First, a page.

Kevin Hansen, is an on-again-off-again nomad from Vancouver, who has cycled 100,000 km in 75 countries. He has documented his bicycle travels through his travel blogs (Europe, Africa, World, Asia) and YouTube account.
In 2011, I left the rat race to cycle around the world with my brother, Trevor. After an initial attempt failed due to being robbed in Central America, we gave it another go in 2012 and successfully circumnavigated the world on our bicycles. We pedalled over 57,000 km through five continents but never touched Africa.
Fast forward a few years later to 2017 and the opportunity to cycle through Africa fell into my lap. I was between jobs and my friend Justin who had also quit the daily grind was cycling around the world. As I was a bit apprehensive about going solo through Africa, I contacted Justin who at the time was cycling through Australia and posited the idea of cycling Africa together. Fortunately, he accepted and a few months later we were in Cape Town for the start of our African odyssey.
Perhaps like many people, I had a negative perception about Africa. This probably stemmed from the charity ads I saw as a kid in the early 1990’s, depicting malnourished children somewhere in Sub-Saharan Africa. In addition, we are constantly fed negative news about the continent’s corruption, terrorism, famine, poverty, crime, Ebola, HIV, malaria — and let’s not forget those deadly snakes and human eating crocodiles!
View this post on Instagram
I arrived in Cape Town with a six-month supply of multi-vitamins, as I was worried about getting my proper daily nutrition. As I pedalled through the continent I learned how wrong I was about all my fears and reservations. There were plenty of fully-stocked supermarkets and water was never an issue. I even drank straight from the tap all the way to Lusaka, Zambia and thereafter used a SteriPen to purify borehole water. The Sahara Desert wasn’t much of an issue either as we passed at least one small shop daily where we could stock up. I never had a problem charging my electronics. The sun always shone brightly emitting ample rays to charge my solar panel. The continent has great solar power potential.
While I do not deny Africa continues to be challenged by the aforementioned problems, the continent has made vast improvements over the years. I was pleasantly surprised by the infrastructure. Most of the roads were paved. I seldom saw extremely malnourished children and most people had a cellular phone. In Kenya, I was amazed to discover that they are one of the world leaders in mobile phone based money transfers, financing and microfinancing. Everywhere I saw people paying for goods with their smartphones.
That said, it wasn’t all roses. I did notice a fair amount of gender inequality. Women and girls appeared to do most of the work. More often than not I saw women not only cooking and cleaning, but also tending the fields, doing hard labour weeding and harvesting the crops. Every time we were at a well, we encountered women and girls fetching water. Never men and boys.
And sure, cycling through Africa wasn’t all smooth sailing as we did experience our fair share of adventure and a few close calls. These included scorching temperatures in the Namibian desert, attracting and constantly being stared at by groups of 30 to 40 people (some equipped with machetes) in Northern Mozambique, being mistaken for poachers in Kenya and subsequently surrounded by park rangers armed with AK-47s, dodging a 2-year jail sentence for taking a photograph on a bridge over the Nile River in Jinja, Uganda, and battling demoralizing 50+ kph headwinds for a month while going through the Sahara Desert. We had our hardships but persevered and it certainly made the trip much more rewarding.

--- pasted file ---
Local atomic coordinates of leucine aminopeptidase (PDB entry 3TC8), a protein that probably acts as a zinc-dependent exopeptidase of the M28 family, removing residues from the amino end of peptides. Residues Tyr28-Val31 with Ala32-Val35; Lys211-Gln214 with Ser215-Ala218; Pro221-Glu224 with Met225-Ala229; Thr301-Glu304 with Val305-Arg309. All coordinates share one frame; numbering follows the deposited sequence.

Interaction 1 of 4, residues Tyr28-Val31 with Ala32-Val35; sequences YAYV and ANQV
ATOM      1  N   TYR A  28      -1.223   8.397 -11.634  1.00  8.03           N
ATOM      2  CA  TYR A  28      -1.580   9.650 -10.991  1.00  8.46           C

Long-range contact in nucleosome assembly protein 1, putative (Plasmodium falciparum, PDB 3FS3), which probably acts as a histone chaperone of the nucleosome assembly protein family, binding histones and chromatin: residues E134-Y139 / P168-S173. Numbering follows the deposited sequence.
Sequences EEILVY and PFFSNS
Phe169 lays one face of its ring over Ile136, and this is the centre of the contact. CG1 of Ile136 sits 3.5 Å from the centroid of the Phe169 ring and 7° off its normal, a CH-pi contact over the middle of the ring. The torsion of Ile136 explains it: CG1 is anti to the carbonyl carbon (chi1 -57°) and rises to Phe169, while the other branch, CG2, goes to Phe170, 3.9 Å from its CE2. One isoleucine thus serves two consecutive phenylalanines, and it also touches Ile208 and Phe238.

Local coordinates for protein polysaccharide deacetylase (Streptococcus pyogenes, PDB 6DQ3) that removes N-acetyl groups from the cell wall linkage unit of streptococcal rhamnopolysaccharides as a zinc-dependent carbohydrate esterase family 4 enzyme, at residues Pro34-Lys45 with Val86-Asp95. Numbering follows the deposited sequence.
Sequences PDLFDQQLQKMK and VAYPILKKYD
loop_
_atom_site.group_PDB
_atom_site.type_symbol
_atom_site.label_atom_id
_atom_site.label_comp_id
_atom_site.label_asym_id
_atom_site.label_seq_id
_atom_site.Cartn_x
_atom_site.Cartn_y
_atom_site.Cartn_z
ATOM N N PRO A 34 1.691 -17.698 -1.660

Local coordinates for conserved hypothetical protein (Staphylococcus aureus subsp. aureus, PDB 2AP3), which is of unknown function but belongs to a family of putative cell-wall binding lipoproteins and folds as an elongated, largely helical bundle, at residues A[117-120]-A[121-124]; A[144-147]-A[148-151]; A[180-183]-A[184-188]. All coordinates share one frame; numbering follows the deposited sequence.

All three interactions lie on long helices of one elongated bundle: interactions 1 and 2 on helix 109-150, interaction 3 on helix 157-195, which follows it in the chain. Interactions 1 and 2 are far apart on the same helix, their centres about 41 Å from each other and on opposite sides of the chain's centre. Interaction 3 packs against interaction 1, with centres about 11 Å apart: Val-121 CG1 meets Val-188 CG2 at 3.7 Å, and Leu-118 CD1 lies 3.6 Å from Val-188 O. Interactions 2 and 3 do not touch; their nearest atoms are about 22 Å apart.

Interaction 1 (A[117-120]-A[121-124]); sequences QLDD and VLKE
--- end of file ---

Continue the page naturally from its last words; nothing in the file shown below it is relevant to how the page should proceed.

Crossing over from Africa into Europe brought a much different experience. I was no longer looked at as someone with money but someone who needed it. My hobo-esque look unfortunately attracted unwanted attention at times. I had to show the inside of my bag numerous times in supermarkets. Once a security guard was asked by a shopper to remove me from the premises as they thought I was a homeless person just using the washroom. That aside, I did run into a number of generous people who offered to buy me food or give me clothing, not that I was looking for handouts. Oddly enough, the most generous person I met was an ex-homeless/ex-drug addict outside Helsinki, Finland. He had fallen on hard times but was doing what he needed to do to get better and still he insisted on giving me some food and warm clothing.
I have been fortunate over the years to cycle and backpack the globe on a shoestring budget. It is possible to travel cheaply and be environmentally friendly. My 1.5 years around the world bicycle tour and 13 month Africa/Europe bicycle trip cost me around $13,000 each. Throughout all my experiences I have found most people to be warm and friendly, especially in countries least expected. A smile and positive energy certainly goes a long way wherever you are.
Returning home to Vancouver after many years away made me once again realize how fortunate I am to live in a beautiful province with abundant resources and clean water. We often forget how good it is here and get too absorbed with keeping up with the Joneses. But at the end of the day, I feel people all over the world are more or less the same. It isn’t the material things that make people happy but family, community, and meaningful relationships with others. And that is something which doesn’t cost anything, no matter where you are in the world.